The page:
Shin’ichi further spoke of the importance of visiting members at their homes in the period before and after discussion meetings and of offering personal guidance. The discussion meeting actually begins with the central figure or main organizer offering members encouragement and guidance so that they will attend their local meetings. Such one-to-one interaction enables leaders to hear the members’ wishes and opinions. They can also get to know the members’ strengths and interests, as well as learn about their problems and the benefits they have received through faith. Putting this information to use in planning discussion meetings and getting members involved in them serve to make such activities fulfilling and rewarding for all.

Encouragement following discussion meetings is also very important. Leaders should thank members for attending, praise the comments they made during the meeting, listen to their feedback and invite them to attend the next meeting. Asserting that the success of a discussion meeting comes down to everyone’s unity, Shin’ichi urged not only leaders but all members to take full responsibility for them.

Nichiren writes, “Teach others to the best of your ability, even if it is only a single sentence or phrase” (“The True Aspect of All Phenomena,” The Writings of Nichiren Daishonin, vol. 1, p. 386). It is crucial that every participant in a discussion meeting feels as though he or she is the central figure and can talk confidently about the joys of faith and the greatness of Buddhism . . .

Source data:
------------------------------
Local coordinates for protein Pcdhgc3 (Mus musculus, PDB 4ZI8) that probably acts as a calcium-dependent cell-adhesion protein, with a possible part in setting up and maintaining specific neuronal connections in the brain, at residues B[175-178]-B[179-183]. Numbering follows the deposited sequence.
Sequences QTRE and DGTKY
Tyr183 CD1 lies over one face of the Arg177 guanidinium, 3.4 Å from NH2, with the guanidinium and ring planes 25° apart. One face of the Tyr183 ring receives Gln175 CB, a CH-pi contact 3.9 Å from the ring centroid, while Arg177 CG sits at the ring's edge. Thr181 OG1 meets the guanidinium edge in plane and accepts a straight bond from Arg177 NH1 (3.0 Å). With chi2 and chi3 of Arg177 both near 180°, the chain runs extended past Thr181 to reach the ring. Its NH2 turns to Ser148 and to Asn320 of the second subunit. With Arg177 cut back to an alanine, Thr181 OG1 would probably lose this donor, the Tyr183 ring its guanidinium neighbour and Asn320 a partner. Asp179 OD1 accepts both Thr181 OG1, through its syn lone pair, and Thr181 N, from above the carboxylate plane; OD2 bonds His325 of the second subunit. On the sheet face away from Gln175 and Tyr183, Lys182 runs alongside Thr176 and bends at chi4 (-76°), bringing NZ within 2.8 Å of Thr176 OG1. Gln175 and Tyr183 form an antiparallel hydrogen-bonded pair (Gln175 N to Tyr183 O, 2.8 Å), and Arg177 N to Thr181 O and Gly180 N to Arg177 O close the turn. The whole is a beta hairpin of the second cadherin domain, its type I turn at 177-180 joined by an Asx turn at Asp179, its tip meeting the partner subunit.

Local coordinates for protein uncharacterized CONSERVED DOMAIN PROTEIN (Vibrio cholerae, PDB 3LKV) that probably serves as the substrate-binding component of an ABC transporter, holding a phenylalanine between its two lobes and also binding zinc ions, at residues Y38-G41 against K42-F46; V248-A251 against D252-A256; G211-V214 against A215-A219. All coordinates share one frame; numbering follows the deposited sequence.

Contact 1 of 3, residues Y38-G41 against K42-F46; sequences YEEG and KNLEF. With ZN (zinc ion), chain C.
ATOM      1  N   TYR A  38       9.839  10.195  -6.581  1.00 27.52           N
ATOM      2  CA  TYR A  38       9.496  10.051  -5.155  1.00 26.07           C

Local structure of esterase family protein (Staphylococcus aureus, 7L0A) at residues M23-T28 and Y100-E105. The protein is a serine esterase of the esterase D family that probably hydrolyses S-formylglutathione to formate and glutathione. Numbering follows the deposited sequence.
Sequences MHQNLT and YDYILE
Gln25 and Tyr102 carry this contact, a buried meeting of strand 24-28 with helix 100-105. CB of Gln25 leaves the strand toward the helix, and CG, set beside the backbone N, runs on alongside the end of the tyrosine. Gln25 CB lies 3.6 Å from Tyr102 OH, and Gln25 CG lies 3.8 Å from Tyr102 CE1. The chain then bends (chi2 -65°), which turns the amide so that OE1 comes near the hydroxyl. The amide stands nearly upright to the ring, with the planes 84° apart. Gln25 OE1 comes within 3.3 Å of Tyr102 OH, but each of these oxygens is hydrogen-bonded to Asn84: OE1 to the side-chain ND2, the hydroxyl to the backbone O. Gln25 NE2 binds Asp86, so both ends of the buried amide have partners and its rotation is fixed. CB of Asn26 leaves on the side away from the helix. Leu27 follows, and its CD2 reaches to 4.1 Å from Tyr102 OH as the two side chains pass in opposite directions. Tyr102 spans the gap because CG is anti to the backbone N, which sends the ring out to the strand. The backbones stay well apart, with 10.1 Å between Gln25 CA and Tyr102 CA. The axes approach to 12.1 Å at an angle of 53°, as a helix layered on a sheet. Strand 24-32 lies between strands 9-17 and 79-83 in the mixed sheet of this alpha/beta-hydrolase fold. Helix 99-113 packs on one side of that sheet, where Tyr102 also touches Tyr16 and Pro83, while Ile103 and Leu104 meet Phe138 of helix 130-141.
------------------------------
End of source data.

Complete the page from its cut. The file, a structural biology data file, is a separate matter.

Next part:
A men’s leader who ran into Shin’ichi at the Soka Gakkai Headquarters in Tokyo immediately asked, “Sensei, is there a secret to holding lively, hope-filled discussion meetings?” . . .

Shin’ichi replied: “There’s no special secret for making a discussion meeting lively. Having said that, however, I think a meeting’s success lies in how many people share experiences of gaining benefit through faith. People who share their experiences brim with joy and energy. That feeling communicates to everyone else, and the joy spreads until the entire meeting becomes positive and vibrant. As a leader, it’s important to be firmly determined and to take action to ensure that each member receives benefits. This may seem like a long and roundabout way, but it is really the direct path to bringing real energy and life to discussion meetings.”

Receiving benefits through faith is testimony to the truth and correctness of Nichiren Buddhism and the Soka Gakkai. As Nichiren writes, “Even more valuable than reason and documentary proof is the proof of actual fact” (“Three Tripitaka Masters Pray for Rain,” WND- 1, 599). Benefits create joy and hope. Discussion meetings, which are a microcosm of the Soka Gakkai, must therefore abound with experiences of members gaining great benefit through faith. Looking intently at the man, Shin’ichi then said: “First, you need to chant Nam-myoho-renge-kyo earnestly, exert yourself wholeheartedly in Soka Gakkai activities and accumulate your own benefits through faith. Then joyously share your experiences with others.

“It is also crucial to foster fresh talent. An organization with enthusiastic new members will not stagnate. In other words, I hope you will focus on introducing Buddhism to others and helping them deepen their faith and develop their lives. To avoid falling into a rut, you cannot be passive. You need to take bold and courageous action yourself.”

 

(p. 7)